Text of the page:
Autor: Gail Grand, The College Advisor, Inc.
College Visit Tips for Students
There’s no substitute to visiting a college and spending time on campus to tell you whether a particular college is right for you. Here are some tips to help you get the most out of your campus visits.
Talk to students besides the tour guide. Although it may be tough to strike up a conversation with students on a busy campus, make the effort. Tour guides give you the “official” story of life on campus, but you want to know what it’s really like to go to school there. Two good questions to ask: “If you could do it over, would you pick this school again?” and “How do you spend your time on weekends?”
Peek into a “real” dorm room and bathroom. If you can, check out a dorm room and dorm bathroom besides the one they show on the tour. Can you see yourself living here?
Eat in a student dining hall. Four years is a long time to go without eating, so while you’re visiting campus, see if it’s possible to have a meal in a campus dining hall. Dining halls are also often good places to get a sense of the social atmosphere on campus.
Spend time walking around campus on your own. Sure, you’ll probably be visiting with your parents, but when you actually go to college, mom and dad won’t be coming with you. So, at some point during your time on campus, break away from your parents and walk around on your own for 15-20 minutes. Ask yourself: Can I see myself being comfortable here for four years?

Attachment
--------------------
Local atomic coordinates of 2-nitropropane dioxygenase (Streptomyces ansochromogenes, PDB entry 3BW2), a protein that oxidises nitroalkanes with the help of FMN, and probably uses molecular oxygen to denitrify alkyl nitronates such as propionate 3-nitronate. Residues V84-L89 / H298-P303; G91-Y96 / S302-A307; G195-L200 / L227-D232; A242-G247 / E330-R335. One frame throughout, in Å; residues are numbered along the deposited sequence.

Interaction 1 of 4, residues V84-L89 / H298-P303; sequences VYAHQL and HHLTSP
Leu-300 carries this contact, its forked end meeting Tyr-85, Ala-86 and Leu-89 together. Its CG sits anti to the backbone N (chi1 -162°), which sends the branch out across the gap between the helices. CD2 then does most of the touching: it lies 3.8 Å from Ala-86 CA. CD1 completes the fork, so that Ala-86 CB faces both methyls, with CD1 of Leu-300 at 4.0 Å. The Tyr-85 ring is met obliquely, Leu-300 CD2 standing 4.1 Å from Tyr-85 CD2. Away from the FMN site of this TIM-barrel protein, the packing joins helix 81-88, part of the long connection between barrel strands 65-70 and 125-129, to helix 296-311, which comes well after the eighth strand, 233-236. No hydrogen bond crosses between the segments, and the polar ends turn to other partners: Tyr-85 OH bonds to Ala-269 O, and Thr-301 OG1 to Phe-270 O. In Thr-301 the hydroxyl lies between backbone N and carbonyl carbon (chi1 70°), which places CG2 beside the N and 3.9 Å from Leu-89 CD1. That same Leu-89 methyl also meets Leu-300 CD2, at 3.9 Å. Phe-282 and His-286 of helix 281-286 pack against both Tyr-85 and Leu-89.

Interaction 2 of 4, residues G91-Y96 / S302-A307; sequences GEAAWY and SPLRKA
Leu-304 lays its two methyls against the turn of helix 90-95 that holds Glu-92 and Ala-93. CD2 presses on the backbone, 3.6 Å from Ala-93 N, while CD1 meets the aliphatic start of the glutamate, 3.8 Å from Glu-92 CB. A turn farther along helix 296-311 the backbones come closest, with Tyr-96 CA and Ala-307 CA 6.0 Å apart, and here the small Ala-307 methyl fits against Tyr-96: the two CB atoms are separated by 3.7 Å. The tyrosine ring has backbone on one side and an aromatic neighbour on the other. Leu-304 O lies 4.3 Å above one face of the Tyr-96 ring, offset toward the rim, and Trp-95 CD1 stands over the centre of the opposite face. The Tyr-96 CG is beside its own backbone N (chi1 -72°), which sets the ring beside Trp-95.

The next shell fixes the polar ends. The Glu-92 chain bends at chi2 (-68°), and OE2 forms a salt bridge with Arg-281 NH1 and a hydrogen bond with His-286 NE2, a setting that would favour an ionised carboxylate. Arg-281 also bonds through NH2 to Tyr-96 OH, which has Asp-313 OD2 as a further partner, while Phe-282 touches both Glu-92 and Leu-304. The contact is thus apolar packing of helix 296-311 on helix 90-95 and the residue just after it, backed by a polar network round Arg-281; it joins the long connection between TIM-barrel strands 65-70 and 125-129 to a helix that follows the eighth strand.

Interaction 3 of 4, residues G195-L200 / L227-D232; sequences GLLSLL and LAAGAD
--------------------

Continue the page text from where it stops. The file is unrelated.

Talk to a professor and sit in on a class. Before your visit, ask the admissions office if it is possible for you to meet with a professor in your potential major and sit in on a class. While this might seem intimidating, you’ll learn much more about the academic atmosphere on campus this way then you will from just going on the tour or attending the formal admissions presentation.
Read campus bulletin boards. Campus bulletin boards often contain clues about campus social life, the political hot buttons of students, and even whether it’s easy to find a ride home to where you live for spring break. The student union is a particularly good place to peruse bulletin boards.
Grab a copy of the student newspaper. You’ll usually find the student newspaper in a rack near the door of the main library or student union. Don’t leave campus without getting hold of the latest issue. Read it for insight into life on campus. You’ll want to keep up with the online editions of the newspapers from the colleges that interest you most.
Explore the surrounding area. You’ll want to get off campus from time to time so once you’ve seen the campus, check out the local neighborhood. What’s within walking distance of campus? Do you feel safe walking in the surrounding area? How friendly are the locals?
Write down your impressions and take pictures. After a few campus visits, you’ll begin to blur colleges together in your mind. As soon as possible after your visit, write down your impressions of each school for future reference. Take your camera (or cell phone) and snap as many pictures as you can of whatever catches your eye. When you’re trying to answer application essay questions about why you want to attend this school, you’ll be glad to have your notes and the photos to refer back to.
College Visit Tips for Parents
Touring prospective colleges is a rite of passage for many families and an important part of the college admission process. Here are some tips to help parents plan a successful college visit trip.